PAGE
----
In my last blog post, I wrote about how regulations are changing the way we pay and build for healthcare. Now it's time to take another look, as we try to figure out how the Trump presidency may impact those policies and our jobs.
One of the most contested items post-election, other than Cabinet member appointments, has been the barrage of forecasts and predictions concerning the direction the new administration will take in regards to Patient Protection and Affordable Care Act (PPACA or ACA), aka Obamacare.
Like you, we are intensely interested in this, as any new direction will certainly disrupt the flow of capital for remodel/rebuild/new construction funds. We’ve already seen some interesting movements in share pricing, shareholder positions and shifting of funds related to healthcare bonding across the entire platform – from long-term care to acute care and related ambulatory markets.
This hasn’t appeared to be exclusive to any particular segment; it impacts them all: for-profit, non-profit, mission-driven, REIT-backed, and investor-backed. Nearly every segment has seen these movements since November 8th, and we are all attempting to make some sense of it.
What is the Trump Administration Going to Change?
We're still a month away from a change in office, so there's still a lot we do not know, but we can be certain the impacts will be large. It is very difficult to disrupt an industry that is nearly 20% of the U.S. domestic GDP without creating some downstream affects, and this is the second such disruption in less than a decade.
To start looking at what changes we might see, here are two announcements that give us some idea what we can expect.
First, consider President-elect Trump's nominations for the heads of the Department of Health and Human Services (HHS) and the Centers for Medicare and Medicaid Services (CMS):
Trump Taps Price and Verma to Lead HHS and CMS – Last week, President-elect Trump announced the nominations of Rep. Tom Price (R-GA) to head HHS and Indiana Medicaid consultant Seema Verma to head CMS. Price, an early Trump supporter, is an ardent opponent of the ACA and close ally of Speaker Ryan. It was no surprise he was tapped to lead the agency that will be tasked with unwinding and replacing the ACA. He is also highly critical of the pace and scope of some of the delivery system reforms CMS is pursuing, so we would expect those to be scrutinized and/or scaled back once Price takes over. As for Verma, her pick seems to underscore the Trump Administration's desire to reform Medicaid. Her past work with states could be invaluable, since we expect Governors to be wary of things like block grants and/or per capita caps that ultimately trade greater flexibility for less funding.
Second, let's look at one of the more well-thought out reports of possible regulatory revisions:
Regulatory Changes May be on the Horizon – While we fully expect early legislation to repeal major parts of the ACA, the incoming Trump Administration and Congress will also likely use the regulatory process to move their agenda forward. First, Congress can use the Congressional Review Act (CRA) to block any Obama-Administration regulations issued within 60 legislative days of the end of the previous Administration. While it could change, the Congressional Research Service (CRS) currently views any rule finalized after May 30, 2016 as potentially susceptible to the CRA - this includes, among other things, multiple Medicare provider pay rules. We also would not be surprised to see the new Trump Administration re-issue certain rules, the 2018 Notice of Benefit and Payment Parameters rule for example, to put an early stamp on the ACA and mitigate 2018 health plan disruption.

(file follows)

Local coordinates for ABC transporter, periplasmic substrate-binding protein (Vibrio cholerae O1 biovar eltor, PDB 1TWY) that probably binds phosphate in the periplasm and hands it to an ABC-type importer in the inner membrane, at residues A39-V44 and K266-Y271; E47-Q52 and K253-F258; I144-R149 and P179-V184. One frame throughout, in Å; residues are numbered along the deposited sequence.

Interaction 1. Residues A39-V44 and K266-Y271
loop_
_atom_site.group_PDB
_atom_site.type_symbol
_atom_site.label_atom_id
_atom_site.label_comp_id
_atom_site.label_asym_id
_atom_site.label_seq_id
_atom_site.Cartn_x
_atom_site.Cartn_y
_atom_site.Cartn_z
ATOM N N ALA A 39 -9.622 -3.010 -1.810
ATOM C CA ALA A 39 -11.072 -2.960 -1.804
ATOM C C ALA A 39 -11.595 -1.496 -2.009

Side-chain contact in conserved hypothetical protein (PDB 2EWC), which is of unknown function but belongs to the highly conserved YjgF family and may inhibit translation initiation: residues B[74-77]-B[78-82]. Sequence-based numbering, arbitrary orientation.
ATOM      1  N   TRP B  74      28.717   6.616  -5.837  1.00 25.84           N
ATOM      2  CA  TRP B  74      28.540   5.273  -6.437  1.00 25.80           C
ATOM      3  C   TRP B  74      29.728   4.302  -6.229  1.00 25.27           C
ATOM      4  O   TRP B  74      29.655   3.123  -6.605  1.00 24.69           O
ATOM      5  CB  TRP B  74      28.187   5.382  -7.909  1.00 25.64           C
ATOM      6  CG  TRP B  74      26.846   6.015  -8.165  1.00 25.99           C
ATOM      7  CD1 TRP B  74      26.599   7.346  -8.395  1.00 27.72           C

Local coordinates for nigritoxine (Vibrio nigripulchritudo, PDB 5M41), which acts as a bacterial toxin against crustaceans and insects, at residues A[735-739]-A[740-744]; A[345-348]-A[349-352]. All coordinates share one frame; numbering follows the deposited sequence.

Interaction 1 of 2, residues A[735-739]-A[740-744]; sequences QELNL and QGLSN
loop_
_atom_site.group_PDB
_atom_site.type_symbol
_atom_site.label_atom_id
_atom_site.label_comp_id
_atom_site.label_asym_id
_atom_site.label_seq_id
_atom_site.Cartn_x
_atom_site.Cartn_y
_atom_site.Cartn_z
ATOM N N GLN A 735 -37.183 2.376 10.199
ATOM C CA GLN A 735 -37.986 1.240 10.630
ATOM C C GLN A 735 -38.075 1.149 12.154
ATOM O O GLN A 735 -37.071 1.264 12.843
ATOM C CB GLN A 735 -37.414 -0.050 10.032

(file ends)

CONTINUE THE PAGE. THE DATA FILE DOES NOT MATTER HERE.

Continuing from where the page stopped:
Source: Wells Fargo Securities, Healthcare D.C. Download, Volume 5.25, Dec. 6, 2016
The second quote here is no surprise. We all understand that a Republican Executive Office combined with the two bodies of Congress of the same party will result in legislative revisions to the Affordable Care Act. The big question is how much and how soon?
Taken together, these sources signal a departure from the strategy of the Obamacare leaders. The leadership change will bring a very different tone and tenure to the DHHS and CMMS (CMS) collectively. These directional changes will impact reimbursements, rates, oversight and ultimately what bundled payments, disease groups, etc. are included in Medicare/Medicaid via CMS.
This shift may have a direct impact on the rapid growth we have seen in outpatient facilities, urgent care centers, micro-hospitals and the like. If bundled payment programs for chronic care, orthopedics, cardiac care, rehabilitation therapy and others are disrupted, watch for these types of projects to be put on hold until the financial dust settles. If these programs are left intact, then these projects will most likely proceed on target.
With what is feasible legislatively, the outline of revisions to the legislation is fairly clear. Full repeal would take, literally, an act of Congress – this is highly unlikely. What is more likely is a “revise and replace” series of actions, similar to those outlined by Dr. Tom Price – the same Tom Price who has been nominated by the in-coming Trump administration.
Shaping the Future of the Healthcare Construction Industry
This is not going to be straightforward nor without significant dialogue. We are on the cusp of another series of revisions in our system. Like in 2007 and 2008, how we manage through it will be the story.
Like you, we will see what transpires in the initial 100 Day Plan. We will be watching closely, along with our clients, in order to align our part of the equation with theirs.
I will continue to update this blog as we learn more. Subscribe to our blog to receive future updates.